In our recently released book (Evangelical Calvinism: Essays Resourcing the Continuing Reformation of the Church), in the introductory chapter (which Myk and I co-wrote) we address and seek to clarify how it is that we understand the politically charged language of Evangelical relative to our usage of that lingo in our chosen nomenclature of ‘Evangelical’ Calvinism. Yesterday, Brian LePort wrote a post for his blog entitled: A Coming Evangelical Collapse?; in the post LePort offers examples of people and posts that might illustrate this portending trend. I think, though, in order to adequately answer this question—is Evangelicalism collapsing on itself?—we need to define what in fact this rather amorphous term might mean. The fact of the matter is that there are different ways to define this term; there is the more contemporary loose application of this term when it is used to define the by and large phenomenon of the American and parts of the Western church (Roger Olson is helpful in describing this kind of Evangelicalism). But then there is another understanding of the language of Evangelical which is what Myk and I try to describe in the opening chapter of our book. This other understanding represents a more historic usage of this terminology, and thus provides a more theologically rich account of what it might mean to be Evangelical; here it is:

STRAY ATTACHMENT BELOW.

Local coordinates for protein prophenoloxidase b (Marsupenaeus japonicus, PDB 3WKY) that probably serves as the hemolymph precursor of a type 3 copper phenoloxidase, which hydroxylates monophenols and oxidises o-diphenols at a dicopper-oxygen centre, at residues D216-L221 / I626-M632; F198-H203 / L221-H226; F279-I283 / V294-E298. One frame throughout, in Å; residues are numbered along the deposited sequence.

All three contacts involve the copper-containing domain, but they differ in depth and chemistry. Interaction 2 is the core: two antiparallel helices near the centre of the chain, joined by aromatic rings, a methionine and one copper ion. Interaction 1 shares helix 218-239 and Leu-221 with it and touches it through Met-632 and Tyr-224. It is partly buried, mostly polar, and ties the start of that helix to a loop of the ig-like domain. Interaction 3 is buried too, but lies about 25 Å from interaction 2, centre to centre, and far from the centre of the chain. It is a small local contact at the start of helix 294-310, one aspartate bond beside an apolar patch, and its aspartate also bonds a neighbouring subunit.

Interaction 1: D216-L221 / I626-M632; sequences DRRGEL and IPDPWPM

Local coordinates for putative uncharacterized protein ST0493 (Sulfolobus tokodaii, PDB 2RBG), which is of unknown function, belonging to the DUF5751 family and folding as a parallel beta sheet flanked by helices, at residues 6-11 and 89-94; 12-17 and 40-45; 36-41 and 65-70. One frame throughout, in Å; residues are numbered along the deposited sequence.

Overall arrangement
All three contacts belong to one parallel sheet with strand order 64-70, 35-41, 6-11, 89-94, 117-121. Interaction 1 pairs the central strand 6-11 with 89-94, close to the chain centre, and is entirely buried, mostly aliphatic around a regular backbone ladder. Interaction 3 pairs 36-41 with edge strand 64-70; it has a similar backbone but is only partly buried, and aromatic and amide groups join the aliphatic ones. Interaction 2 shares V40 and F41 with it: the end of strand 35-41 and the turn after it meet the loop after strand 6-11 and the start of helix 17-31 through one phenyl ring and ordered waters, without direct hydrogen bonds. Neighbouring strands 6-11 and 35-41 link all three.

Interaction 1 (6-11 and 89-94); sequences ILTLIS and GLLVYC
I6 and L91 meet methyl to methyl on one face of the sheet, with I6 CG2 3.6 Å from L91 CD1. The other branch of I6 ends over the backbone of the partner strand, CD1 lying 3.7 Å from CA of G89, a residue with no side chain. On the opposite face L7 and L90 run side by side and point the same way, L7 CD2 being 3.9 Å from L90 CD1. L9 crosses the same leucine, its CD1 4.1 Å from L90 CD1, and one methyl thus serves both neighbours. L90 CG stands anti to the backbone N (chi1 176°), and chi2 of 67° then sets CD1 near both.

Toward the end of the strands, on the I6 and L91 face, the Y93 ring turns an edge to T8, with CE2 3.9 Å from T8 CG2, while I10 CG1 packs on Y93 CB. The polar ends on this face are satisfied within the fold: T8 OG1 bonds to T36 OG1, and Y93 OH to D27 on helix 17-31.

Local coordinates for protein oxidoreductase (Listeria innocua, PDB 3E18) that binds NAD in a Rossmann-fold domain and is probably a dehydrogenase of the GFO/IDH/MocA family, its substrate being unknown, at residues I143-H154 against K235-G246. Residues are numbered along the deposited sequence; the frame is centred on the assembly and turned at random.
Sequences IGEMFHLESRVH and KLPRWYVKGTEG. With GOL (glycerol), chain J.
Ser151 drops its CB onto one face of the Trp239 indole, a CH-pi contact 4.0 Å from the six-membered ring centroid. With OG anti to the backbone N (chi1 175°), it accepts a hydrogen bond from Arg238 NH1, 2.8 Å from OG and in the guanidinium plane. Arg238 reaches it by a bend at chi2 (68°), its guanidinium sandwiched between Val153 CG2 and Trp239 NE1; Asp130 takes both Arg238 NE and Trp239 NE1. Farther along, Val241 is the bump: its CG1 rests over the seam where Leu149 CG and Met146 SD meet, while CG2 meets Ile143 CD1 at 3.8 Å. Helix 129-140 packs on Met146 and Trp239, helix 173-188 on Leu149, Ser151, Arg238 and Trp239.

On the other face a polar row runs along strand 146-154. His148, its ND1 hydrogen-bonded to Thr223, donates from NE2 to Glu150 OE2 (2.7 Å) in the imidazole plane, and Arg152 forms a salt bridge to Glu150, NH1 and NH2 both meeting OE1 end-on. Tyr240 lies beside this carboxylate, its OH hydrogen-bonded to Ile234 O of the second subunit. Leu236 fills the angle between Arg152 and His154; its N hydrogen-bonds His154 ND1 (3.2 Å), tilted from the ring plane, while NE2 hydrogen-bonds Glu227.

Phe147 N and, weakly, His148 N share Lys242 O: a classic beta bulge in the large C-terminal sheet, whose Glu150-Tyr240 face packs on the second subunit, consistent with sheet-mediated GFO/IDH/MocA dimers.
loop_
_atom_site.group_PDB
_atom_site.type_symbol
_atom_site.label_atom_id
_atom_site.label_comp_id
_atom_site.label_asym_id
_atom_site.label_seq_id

The word “Evangelical” carries something of a three-fold significance. First, and most importantly, we believe the readings of the Reformed traditions offered in this book hope to remain consistent to the witness of Holy Scripture—the euangelion—and thus it is evangelical primarily in this way. This is also what makes it thoroughly Reformed. Second, it is, we believe, a theology that is genuinely “good news.” That all are created good by God, that all are included in Christ’s salvific work, and that salvation is by grace alone and Christ alone is truly good news. And finally, it is Evangelical in that it does share a common boundary with that movement known as Evangelicalism. Evangelicalism as used here denotes a movement that is biblical, that is reformational, that is, it affirms the formal and material principles of the Reformation: sola scriptura and of justification by faith alone. An Evangelicalism of this type is self-consciously post fundamentalist in it commitment to the Word of God and the task of world evangelization within transdenominational fellowships. It is these common commitments which enable an Evangelical Calvinism to legitimately embrace more than one denominational tradition. [Myk Habets and Bobby Grow eds., Evangelical Calvinism: Essays Resourcing the Continuing Reformation of the Church, (Eugene, OR: Pickwick Publications, 2012), 10-11.]
Is Evangelicalism collapsing? Maybe parts of it. But can the the kind of Evangelicalism that Myk and I describe actually collapse? I don’t think so! As long as Jesus Christ as the ground and center of what defines an “Evangelical” Christianity; as long as commitment to his Holy Scriptures as the norming norm of Christian faith and practice is understood as central and definitive witness to Jesus Christ and what it means to be a free and Evangelical Christian; then I don’t see how it is truly possible for a Reformed Evangelical Christ conditioned Evangelicalism to collapse. Maybe the vestiges of the man made ghettos of Evangelicalism are collapsing, but, then, those should collapse.